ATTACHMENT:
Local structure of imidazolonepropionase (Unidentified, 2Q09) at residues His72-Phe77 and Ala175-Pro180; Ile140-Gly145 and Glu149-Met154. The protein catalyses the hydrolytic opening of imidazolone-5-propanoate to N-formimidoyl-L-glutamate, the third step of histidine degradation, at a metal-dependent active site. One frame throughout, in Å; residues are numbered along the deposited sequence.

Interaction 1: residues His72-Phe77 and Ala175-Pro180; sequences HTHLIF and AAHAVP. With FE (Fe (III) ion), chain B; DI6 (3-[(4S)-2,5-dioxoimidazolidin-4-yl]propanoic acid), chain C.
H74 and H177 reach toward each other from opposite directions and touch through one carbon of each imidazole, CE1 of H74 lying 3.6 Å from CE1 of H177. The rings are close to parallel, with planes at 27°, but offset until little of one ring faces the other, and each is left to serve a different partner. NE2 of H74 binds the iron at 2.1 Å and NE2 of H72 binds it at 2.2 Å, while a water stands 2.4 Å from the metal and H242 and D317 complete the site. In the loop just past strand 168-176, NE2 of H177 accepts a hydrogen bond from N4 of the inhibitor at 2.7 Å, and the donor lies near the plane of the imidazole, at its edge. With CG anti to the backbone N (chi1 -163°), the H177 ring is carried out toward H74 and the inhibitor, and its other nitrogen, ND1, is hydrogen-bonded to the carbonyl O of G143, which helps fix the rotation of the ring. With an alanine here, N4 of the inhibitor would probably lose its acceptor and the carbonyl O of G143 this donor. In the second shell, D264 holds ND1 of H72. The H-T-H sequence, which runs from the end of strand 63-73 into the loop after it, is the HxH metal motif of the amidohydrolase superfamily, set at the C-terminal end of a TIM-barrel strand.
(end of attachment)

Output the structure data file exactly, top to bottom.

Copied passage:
Local structure of imidazolonepropionase (Unidentified, 2Q09) at residues His72-Phe77 and Ala175-Pro180; Ile140-Gly145 and Glu149-Met154. The protein catalyses the hydrolytic opening of imidazolone-5-propanoate to N-formimidoyl-L-glutamate, the third step of histidine degradation, at a metal-dependent active site. One frame throughout, in Å; residues are numbered along the deposited sequence.

Interaction 1: residues His72-Phe77 and Ala175-Pro180; sequences HTHLIF and AAHAVP. With FE (Fe (III) ion), chain B; DI6 (3-[(4S)-2,5-dioxoimidazolidin-4-yl]propanoic acid), chain C.
H74 and H177 reach toward each other from opposite directions and touch through one carbon of each imidazole, CE1 of H74 lying 3.6 Å from CE1 of H177. The rings are close to parallel, with planes at 27°, but offset until little of one ring faces the other, and each is left to serve a different partner. NE2 of H74 binds the iron at 2.1 Å and NE2 of H72 binds it at 2.2 Å, while a water stands 2.4 Å from the metal and H242 and D317 complete the site. In the loop just past strand 168-176, NE2 of H177 accepts a hydrogen bond from N4 of the inhibitor at 2.7 Å, and the donor lies near the plane of the imidazole, at its edge. With CG anti to the backbone N (chi1 -163°), the H177 ring is carried out toward H74 and the inhibitor, and its other nitrogen, ND1, is hydrogen-bonded to the carbonyl O of G143, which helps fix the rotation of the ring. With an alanine here, N4 of the inhibitor would probably lose its acceptor and the carbonyl O of G143 this donor. In the second shell, D264 holds ND1 of H72. The H-T-H sequence, which runs from the end of strand 63-73 into the loop after it, is the HxH metal motif of the amidohydrolase superfamily, set at the C-terminal end of a TIM-barrel strand.